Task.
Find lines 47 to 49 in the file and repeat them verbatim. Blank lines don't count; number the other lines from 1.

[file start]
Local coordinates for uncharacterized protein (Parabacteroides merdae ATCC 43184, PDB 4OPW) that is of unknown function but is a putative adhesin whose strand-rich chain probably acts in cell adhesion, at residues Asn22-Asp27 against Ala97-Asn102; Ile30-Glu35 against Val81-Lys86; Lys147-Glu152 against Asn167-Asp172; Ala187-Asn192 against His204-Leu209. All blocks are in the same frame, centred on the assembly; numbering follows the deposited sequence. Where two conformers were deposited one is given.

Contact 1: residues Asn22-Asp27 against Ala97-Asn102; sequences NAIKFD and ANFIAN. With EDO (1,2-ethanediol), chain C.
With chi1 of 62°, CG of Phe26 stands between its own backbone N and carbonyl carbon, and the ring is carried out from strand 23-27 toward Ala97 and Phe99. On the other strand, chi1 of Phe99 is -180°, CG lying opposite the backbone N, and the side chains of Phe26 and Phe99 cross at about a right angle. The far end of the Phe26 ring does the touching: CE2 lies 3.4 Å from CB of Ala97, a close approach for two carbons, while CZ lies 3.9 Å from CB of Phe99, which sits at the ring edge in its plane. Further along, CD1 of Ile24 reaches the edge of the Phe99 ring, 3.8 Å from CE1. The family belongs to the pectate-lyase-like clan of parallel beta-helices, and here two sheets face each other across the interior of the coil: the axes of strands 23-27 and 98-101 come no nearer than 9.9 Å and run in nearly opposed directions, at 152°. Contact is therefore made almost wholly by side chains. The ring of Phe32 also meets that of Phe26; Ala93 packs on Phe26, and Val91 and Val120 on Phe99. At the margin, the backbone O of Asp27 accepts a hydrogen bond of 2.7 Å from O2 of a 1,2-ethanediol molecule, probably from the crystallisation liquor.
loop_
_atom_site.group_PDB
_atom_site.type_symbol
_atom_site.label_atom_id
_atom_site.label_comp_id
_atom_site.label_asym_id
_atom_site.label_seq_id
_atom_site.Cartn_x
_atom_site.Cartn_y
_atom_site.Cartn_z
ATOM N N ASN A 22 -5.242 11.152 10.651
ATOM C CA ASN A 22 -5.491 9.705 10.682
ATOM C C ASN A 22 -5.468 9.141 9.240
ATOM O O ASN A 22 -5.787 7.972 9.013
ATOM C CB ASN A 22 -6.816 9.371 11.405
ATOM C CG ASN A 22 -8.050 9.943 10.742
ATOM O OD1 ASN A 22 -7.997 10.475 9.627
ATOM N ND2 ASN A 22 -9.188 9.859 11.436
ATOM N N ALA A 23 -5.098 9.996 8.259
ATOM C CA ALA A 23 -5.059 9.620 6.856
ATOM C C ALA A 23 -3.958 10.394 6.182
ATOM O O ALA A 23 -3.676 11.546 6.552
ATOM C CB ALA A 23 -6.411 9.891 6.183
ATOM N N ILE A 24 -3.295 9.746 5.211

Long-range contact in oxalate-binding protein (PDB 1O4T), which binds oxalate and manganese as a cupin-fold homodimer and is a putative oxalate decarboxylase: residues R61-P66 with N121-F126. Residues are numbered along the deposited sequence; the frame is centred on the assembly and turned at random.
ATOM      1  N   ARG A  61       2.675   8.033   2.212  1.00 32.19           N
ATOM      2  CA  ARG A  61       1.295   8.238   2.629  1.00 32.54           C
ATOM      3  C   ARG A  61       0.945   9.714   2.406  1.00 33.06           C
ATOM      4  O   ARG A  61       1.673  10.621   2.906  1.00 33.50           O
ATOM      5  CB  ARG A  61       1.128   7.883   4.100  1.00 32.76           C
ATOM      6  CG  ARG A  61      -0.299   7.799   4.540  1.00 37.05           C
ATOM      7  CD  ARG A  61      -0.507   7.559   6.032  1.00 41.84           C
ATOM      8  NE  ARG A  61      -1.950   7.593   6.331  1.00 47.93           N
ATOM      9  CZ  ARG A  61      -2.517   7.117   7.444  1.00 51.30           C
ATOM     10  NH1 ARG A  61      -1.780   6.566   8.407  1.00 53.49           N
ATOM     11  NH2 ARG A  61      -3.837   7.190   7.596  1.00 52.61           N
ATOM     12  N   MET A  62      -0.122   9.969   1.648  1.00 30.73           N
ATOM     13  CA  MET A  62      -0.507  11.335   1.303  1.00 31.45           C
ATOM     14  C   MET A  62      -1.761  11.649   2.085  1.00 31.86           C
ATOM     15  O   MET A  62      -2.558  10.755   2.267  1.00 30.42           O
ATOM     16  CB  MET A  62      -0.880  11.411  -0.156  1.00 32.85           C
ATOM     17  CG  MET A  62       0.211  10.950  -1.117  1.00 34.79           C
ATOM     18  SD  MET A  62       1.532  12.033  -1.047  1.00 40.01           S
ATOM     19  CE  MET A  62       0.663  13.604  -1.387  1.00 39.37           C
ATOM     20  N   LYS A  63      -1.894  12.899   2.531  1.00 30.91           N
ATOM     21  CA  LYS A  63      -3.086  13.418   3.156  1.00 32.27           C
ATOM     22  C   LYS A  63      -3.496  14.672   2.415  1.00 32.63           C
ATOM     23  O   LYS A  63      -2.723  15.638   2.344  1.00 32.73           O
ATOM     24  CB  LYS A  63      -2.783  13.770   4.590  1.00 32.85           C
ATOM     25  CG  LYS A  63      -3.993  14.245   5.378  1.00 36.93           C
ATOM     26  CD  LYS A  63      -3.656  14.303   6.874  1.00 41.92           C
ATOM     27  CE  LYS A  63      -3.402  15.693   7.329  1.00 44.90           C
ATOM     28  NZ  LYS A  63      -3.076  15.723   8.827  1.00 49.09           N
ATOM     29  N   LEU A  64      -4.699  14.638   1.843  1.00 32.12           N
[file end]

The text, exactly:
ATOM     19  CE  MET A  62       0.663  13.604  -1.387  1.00 39.37           C
ATOM     20  N   LYS A  63      -1.894  12.899   2.531  1.00 30.91           N
ATOM     21  CA  LYS A  63      -3.086  13.418   3.156  1.00 32.27           C